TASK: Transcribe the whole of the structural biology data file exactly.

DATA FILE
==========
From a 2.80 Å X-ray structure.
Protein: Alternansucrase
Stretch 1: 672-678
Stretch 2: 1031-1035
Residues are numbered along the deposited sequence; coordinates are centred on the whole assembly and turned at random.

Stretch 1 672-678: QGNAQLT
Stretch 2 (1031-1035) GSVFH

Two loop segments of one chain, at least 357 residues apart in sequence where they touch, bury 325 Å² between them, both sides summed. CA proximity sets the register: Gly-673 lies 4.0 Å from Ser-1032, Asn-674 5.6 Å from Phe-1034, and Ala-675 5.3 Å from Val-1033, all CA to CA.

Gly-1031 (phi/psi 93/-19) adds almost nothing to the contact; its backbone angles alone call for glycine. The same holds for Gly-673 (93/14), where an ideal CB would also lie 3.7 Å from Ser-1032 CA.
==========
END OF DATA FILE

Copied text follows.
From a 2.80 Å X-ray structure.
Protein: Alternansucrase
Stretch 1: 672-678
Stretch 2: 1031-1035
Residues are numbered along the deposited sequence; coordinates are centred on the whole assembly and turned at random.

Stretch 1 672-678: QGNAQLT
Stretch 2 (1031-1035) GSVFH

Two loop segments of one chain, at least 357 residues apart in sequence where they touch, bury 325 Å² between them, both sides summed. CA proximity sets the register: Gly-673 lies 4.0 Å from Ser-1032, Asn-674 5.6 Å from Phe-1034, and Ala-675 5.3 Å from Val-1033, all CA to CA.

Gly-1031 (phi/psi 93/-19) adds almost nothing to the contact; its backbone angles alone call for glycine. The same holds for Gly-673 (93/14), where an ideal CB would also lie 3.7 Å from Ser-1032 CA.